Oct 09

Build security into your systems part 10

Using Secure Sockets Layer (SSL) security for web publishing
The SSL protocol is a standardized method for allowing encrypted and authenticated communication between web servers and clients (web browsers). SSL encryption is only available to databases hosted on a server, and is enabled in the web server application, such as Microsoft Internet Information Server (IIS) or Apache HTTP Server by the Apache Group.
SSL encryption converts information exchanged between servers and clients into unintelligible information through the use of mathematical formulas known as ciphers. These ciphers are then used to transform the information back into understandable data through encryption keys.
For information on enabling and configuring SSL, review the documentation that accompanies your web server to make sure that your security protocols are all in place.
Being aware of wireless networks
Another security vulnerability to be aware of are wireless networking devices, also called “Wi–Fi” connections, which include:
•a station such as a laptop, or other wireless enabled device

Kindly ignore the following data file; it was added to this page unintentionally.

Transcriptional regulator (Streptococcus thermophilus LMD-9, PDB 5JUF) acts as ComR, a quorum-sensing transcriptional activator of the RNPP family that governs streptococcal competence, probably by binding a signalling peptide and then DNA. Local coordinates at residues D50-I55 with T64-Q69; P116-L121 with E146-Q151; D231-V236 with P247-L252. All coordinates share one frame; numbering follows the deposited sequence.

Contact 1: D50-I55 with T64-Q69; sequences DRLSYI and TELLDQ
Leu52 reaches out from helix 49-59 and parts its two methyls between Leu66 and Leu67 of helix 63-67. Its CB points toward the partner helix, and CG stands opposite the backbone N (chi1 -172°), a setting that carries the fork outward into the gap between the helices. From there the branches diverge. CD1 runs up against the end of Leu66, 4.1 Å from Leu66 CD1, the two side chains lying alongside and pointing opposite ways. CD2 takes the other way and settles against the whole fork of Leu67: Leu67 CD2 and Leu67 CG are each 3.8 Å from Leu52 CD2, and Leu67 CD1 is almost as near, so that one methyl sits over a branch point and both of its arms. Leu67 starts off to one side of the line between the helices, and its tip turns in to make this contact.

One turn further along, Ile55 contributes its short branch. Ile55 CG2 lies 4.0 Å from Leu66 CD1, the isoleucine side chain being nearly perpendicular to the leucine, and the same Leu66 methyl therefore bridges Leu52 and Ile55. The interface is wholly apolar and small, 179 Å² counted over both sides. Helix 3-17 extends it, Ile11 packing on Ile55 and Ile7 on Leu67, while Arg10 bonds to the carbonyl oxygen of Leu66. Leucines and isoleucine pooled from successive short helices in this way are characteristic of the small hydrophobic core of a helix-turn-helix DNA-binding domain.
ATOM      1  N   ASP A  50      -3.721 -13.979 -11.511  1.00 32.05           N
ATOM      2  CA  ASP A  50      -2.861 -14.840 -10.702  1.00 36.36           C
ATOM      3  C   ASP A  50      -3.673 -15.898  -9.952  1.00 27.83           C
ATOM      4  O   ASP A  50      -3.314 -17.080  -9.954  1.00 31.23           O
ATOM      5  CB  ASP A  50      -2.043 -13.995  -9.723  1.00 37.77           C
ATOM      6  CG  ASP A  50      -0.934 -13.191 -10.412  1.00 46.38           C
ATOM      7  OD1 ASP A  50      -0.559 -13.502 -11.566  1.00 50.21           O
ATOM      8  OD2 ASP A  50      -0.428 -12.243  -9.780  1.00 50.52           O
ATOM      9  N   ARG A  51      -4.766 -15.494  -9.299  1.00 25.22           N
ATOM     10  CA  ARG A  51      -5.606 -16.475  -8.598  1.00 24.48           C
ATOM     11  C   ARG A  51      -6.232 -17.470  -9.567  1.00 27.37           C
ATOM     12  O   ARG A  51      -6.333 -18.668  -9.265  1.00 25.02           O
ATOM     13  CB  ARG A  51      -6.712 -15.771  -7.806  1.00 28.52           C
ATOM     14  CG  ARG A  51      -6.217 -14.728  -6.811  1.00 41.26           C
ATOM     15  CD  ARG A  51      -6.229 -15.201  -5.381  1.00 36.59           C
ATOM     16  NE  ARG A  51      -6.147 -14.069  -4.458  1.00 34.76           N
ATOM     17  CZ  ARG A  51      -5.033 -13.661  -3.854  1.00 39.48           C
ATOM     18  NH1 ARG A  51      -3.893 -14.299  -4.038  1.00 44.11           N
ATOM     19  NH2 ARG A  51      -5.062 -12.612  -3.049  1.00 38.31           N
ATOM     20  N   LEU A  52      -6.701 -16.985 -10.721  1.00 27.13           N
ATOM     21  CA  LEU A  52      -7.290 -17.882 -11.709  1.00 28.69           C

•an access point (wireless hub or bridge) that is the point of access to the network
•the Local Area Network itself
•an authentication server, a separate device that challenges clients when they attempt network connections
Radio frequency access to a network leaves it open to packet interception by any radio within range of a transmitter. This enables intruders to connect through wireless protocols to corporate networks. These intrusions can be made far outside the customary “working” range by using hi-gain antennas. This is how so many credit card numbers have been stolen from high-end retailers, by people with these high-range devices just driving through mall car parks.

Your own server can be equally vulnerable. If your server is hosting files, an intruder could access data if the files lack sufficient user account security. An intruder who knows how a WAN controls access might be able to gain access to the network, steal a valid computer address, and use its assigned IP address.
A typical approach is to wait until the valid computer stops using the network and then take over its position in the network and gain access to all devices in the network or to the wider Internet.
Important When assessing the physical security of your network, password-protect and encrypt your wireless networking signals. Always use the maximum level of signal encryption available.

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